To enable robots to work in unstructured environments and perform manipulation tasks with uncertain physical interactions, we propose a novel functional-object-oriented network (FOON) to connect functional-related objects with their interactive manipulation motions. The connections between objects and manipulation motions are learned from observing humans performing daily manipulation tasks. Using a well-trained FOON, robots will be able to decipher a task goal, seek the correct objects to operate, and generate an optimal motion adapted to new conditions. To best facilitate manipulation motions, we also developed new grasping strategies for robots to hold objects with a firm grasp to withstand the disturbance during their physical interactions. In addition, for tasks in computer-assisted surgery, we have developed a comprehensive situation awareness (CSA) platform that is composed of a network of wireless video cameras anchored on the abdominal cavity wall. The CSA platform allows surgeons and computer software to observe a surgical area from different viewpoints and perceive interactions between surgical instrument and tissues for safe and efficient surgery planning and execution.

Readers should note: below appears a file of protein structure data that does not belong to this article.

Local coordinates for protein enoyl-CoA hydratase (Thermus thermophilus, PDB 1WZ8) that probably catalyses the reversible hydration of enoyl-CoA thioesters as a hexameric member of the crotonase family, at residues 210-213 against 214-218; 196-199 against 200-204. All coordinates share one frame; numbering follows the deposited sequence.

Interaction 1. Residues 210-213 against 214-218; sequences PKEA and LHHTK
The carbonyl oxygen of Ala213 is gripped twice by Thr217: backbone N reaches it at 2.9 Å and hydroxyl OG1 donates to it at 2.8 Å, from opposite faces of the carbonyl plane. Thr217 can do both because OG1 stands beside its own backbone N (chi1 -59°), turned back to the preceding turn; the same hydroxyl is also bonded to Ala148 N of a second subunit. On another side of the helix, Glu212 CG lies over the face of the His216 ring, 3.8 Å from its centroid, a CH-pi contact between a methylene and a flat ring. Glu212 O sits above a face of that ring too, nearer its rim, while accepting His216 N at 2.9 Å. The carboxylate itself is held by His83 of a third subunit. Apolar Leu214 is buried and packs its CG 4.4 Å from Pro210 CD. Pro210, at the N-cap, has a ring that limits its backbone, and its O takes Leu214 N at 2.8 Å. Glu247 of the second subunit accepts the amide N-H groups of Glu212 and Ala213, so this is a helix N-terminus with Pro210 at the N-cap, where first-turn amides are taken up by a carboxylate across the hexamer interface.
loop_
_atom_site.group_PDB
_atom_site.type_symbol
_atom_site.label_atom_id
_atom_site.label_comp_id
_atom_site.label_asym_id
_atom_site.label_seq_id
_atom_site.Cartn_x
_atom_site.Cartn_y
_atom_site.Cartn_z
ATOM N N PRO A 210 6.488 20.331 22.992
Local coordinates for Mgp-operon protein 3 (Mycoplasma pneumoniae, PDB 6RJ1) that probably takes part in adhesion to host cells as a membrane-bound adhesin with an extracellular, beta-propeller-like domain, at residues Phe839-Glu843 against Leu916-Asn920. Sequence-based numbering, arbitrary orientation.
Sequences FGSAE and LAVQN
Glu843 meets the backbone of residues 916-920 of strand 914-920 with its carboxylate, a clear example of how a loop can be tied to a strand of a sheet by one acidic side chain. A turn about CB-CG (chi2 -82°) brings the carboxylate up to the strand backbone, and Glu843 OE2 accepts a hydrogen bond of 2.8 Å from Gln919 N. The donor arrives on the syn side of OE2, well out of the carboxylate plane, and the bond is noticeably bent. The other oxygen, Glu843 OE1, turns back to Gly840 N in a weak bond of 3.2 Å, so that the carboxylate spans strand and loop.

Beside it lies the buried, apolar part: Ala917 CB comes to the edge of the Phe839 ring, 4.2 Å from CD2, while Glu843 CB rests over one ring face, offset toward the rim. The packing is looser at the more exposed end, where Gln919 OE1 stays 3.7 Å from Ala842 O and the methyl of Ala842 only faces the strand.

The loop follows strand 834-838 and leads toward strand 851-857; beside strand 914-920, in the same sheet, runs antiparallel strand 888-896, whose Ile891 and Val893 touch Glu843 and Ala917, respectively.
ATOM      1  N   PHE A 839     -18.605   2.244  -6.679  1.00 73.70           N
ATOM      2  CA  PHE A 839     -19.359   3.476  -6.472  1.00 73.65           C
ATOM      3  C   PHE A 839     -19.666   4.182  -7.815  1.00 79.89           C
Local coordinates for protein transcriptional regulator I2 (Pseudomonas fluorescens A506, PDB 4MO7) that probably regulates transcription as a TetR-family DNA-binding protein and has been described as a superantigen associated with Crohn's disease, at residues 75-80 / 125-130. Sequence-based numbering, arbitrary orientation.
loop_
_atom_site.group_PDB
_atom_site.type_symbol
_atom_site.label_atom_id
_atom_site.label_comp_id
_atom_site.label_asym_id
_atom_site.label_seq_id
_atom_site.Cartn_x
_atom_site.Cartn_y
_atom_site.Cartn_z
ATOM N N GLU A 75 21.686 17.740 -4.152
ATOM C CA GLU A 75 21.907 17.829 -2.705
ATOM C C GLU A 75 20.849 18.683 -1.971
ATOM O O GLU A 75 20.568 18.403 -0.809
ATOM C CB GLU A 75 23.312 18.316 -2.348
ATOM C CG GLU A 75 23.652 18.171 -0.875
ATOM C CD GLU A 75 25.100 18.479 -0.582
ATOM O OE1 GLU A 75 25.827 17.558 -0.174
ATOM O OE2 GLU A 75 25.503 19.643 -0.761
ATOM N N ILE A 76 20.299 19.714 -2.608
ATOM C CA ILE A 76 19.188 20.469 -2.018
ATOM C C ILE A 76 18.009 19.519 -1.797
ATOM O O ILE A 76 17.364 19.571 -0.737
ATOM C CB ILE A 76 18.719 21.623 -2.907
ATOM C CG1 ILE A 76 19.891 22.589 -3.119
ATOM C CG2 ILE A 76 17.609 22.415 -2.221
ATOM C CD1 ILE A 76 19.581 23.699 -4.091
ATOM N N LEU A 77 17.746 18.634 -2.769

About the Speaker: Dr. Yu Sun is an Assistant Professor in the Department of Computer Science and Engineering at the University of South Florida. He received his B.S. and M.S. degrees in Electrical Engineering from Dalian University of Technology in 1997 and 2000 respectively, and then Ph.D. degree in Computer Science from the University of Utah in 2007. He serves on several conference/workshop organizing committees, editorial boards, and IEEE RAS governance boards. He recently cofounded the RAS Technical Committee on Robotic Hands, Grasping, and Manipulation and serves as its founding co-chair. His research interests include robotics, intelligence systems, computer vision, virtual reality, human robot interaction, and medical applications.

Energy Storage in Smart Grid: Modeling, Optimization, and Integration

Speaker:Hamed Mohsenian-Rad, University of California, Riverside
Time: 11:00 am - 12:00 pm, Mar 26, 2015
Location: 2MTC, 9th floor, Room 9.009, Brooklyn, NY

The large-scale deployment of batteries and other energy storage technologies is one of the priority areas to build a smart grid, as identified by the U.S. Department of Energy and the National Institute of Standards and Technology. In this presentation, the focus is on addressing the modeling, optimization, and integration challenges in bulk energy storage applications at the power transmission level. It is shown that depending on the MW to GW size of the energy storage systems as well as the grid operating conditions, one can face three different settings for this problem that each carries its unique analytical challenges and requires adequate solution approaches. The practical implications of the presented analytical optimization and integration approaches are discussed based on various case studies using examples from the California power network and energy market. This talk ends by a brief summary of the speaker’s other research projects in the broader area of power systems and smart grid.